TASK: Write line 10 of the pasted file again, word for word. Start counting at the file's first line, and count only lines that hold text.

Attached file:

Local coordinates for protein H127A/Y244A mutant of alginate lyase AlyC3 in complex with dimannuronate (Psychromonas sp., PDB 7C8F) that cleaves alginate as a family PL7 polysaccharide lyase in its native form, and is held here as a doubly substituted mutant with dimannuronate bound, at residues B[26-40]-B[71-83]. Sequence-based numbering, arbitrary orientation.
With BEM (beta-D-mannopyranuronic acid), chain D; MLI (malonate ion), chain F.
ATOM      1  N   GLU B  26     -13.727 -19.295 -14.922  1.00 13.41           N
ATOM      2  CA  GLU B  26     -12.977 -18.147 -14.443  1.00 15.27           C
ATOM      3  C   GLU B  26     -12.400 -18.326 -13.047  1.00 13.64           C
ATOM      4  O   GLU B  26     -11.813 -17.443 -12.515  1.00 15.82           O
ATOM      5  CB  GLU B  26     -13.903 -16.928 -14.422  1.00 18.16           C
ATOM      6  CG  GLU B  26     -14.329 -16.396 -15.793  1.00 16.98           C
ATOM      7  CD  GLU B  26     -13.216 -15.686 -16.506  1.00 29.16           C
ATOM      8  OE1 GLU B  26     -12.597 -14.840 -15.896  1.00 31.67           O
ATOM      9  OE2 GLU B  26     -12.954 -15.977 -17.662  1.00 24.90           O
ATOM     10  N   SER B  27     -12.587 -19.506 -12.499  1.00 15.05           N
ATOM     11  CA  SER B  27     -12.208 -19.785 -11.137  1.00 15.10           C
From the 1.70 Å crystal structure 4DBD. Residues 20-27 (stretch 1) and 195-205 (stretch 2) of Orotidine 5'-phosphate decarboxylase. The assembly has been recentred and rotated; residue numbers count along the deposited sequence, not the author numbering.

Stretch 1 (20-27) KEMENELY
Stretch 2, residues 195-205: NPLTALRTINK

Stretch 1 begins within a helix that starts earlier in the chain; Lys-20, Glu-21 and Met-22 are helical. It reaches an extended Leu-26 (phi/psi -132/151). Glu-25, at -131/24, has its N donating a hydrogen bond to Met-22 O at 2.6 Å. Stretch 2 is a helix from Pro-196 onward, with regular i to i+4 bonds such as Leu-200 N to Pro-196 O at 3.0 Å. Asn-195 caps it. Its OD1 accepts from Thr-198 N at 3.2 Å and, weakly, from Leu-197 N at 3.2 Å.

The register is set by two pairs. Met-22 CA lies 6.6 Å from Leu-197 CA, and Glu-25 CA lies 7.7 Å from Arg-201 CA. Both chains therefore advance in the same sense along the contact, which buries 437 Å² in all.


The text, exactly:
ATOM      8  OE1 GLU B  26     -12.597 -14.840 -15.896  1.00 31.67           O